What has become of our culture that we, who are sown into the fabric of the culture, have become so impatient? The computer, by comparison with the old typewriter, is quick. But when I turned it on just now, the time this piece of genius took to awake from its slumber had me impatiently complaining. I didn’t complain to my wife. I could just hear her saying, “So how are you any different in the morning other than the fact that when the computer comes to life it is comprehensible? At least the computer improves as the day goes on.”
For some months now we have been breathing smoke and it seems that it is far from over. Those who pray ask God to bring the fires to an end and for the rain to come. I am not sure what those who can’t pray do. I do know that all of us are tested when it comes to patience and sometimes we might even admit to being impatient with God. Even those who don’t pray voice such feelings.
There is of course nothing like an ongoing assault on life and livelihood to make us impatient. We can be Impatient with the idiots responsible in some areas, impatient with those who dribble the trivial, impatient about things we should have and yet don’t have, impatient about things we want but can’t have. And we can be impatiently negative about the obstacles that we encounter that no one prepared for, and in truth, no one really cared about prior to the urgency of the moment.
I admit that I could be accused of being a signed up participant in the “Impatient Club”. What recent days have proven is that this is one Australian club not struggling for membership. If you are not a member, good. Don’t be in a rush to sign up. The impatient club is full of members whose impatience reveals a people full of self. Members speak out with no regard for the real needs of the moment and in truth the club is full of whingers. And the whinging is ugly, taking complaint to the highest authorities, and blaming even the highest office in the land for fires unheard of in our history. Interestingly members of the “Impatient Club” can’t confine their complaints to the issue at hand but add to it all their other issues of impatience. And in the Impatient Club you will never be excluded from sitting at the table for the blame game. They’re an ungodly lot for whom the club will put on a big Christmas lunch while the members complain that politicians are also taking a break with their families. Their media is dangerously disruptive demanding private information, challenging decisions and promoting political agendas that in the calamity of the moment are insensitive. But that is what impatient, self- centred blame gamers do.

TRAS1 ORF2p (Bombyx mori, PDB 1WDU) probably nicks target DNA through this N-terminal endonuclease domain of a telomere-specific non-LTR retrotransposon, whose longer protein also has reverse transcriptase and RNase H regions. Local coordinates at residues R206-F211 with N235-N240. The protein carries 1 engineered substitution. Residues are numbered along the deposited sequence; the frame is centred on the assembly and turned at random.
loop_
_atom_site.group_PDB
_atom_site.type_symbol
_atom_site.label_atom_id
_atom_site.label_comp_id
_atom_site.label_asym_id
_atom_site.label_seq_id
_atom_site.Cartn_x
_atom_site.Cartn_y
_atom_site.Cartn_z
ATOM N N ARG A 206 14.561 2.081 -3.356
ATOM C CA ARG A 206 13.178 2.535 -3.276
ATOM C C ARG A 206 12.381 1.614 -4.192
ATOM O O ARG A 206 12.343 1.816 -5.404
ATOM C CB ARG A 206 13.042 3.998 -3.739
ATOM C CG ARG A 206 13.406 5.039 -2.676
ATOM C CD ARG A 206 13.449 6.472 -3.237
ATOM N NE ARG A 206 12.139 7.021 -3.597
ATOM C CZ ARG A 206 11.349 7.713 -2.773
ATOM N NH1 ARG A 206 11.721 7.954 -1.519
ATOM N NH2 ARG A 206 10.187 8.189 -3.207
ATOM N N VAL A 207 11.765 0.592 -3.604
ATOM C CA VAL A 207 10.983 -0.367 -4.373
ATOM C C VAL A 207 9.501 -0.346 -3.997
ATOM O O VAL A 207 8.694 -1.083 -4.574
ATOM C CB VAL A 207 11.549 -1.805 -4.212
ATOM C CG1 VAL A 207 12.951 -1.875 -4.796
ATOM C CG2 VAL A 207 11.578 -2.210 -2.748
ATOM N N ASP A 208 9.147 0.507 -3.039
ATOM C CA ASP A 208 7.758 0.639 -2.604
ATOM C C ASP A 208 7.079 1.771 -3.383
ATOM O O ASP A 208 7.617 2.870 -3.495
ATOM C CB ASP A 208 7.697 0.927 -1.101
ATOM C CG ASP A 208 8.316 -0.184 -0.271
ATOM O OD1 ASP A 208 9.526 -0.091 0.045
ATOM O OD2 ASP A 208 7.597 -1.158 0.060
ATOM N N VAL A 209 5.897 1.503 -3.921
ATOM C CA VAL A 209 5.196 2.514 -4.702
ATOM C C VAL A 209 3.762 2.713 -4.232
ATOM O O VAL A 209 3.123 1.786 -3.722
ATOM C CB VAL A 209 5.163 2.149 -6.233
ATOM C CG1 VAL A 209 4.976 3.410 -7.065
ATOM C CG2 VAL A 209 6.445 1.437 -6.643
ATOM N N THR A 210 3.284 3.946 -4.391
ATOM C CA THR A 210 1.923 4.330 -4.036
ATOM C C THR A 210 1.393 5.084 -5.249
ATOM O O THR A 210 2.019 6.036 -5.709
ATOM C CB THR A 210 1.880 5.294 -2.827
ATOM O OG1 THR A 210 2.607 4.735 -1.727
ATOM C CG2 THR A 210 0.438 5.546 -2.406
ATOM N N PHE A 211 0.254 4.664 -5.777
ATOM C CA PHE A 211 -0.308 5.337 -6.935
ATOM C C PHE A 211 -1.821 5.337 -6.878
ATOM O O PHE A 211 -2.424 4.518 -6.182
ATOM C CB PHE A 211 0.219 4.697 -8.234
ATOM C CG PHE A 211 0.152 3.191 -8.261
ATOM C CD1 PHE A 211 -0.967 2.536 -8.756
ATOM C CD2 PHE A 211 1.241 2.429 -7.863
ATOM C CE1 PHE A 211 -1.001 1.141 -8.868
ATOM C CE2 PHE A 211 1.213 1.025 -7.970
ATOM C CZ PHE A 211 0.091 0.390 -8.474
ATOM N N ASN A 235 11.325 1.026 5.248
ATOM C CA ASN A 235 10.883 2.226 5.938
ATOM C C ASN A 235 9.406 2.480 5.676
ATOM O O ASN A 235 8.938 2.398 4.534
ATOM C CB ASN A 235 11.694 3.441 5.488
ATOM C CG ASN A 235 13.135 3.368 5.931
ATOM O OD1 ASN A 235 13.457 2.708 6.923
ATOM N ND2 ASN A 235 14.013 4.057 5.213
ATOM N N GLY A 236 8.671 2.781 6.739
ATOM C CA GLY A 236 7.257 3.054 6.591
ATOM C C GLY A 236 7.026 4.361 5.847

Our nation requires patient leadership at this time. Any leader who can’t find a bipartisan approach to such a crisis as our nation is suffering is the wrong leader. This is not the time for Prime Ministers and Premiers to sign up to the “Impatient Club”. Leadership must understand the grief of a nation and the post-traumatic symptoms that issues in anger and impatience. Leadership must, in the crisis, sacrifice self, and party if necessary, in the service of the nation. They must stay silent before their accusers but be active for the redemption of those they serve. Any media agency intent on political point scoring during a national crisis should be admonished by the public. Of course as individuals we must stay away from the Impatient Club offering patient assistance to all we can with a generosity of spirit that will turn the suffering of many to hope for days beyond the crisis.
When Jesus Christ encountered the worst crisis in human history, the crisis of rebellion against God, He patiently offered no retaliations, no recriminations, and no blame, but instead, in love, offered himself as a sacrifice to bring about redemption for all who had lost what was most important. That’s God! My computer is better than impatience suggests. Jesus Christ is better than your unbelief provides. Our nation needs His kind of leadership right now in all our lives.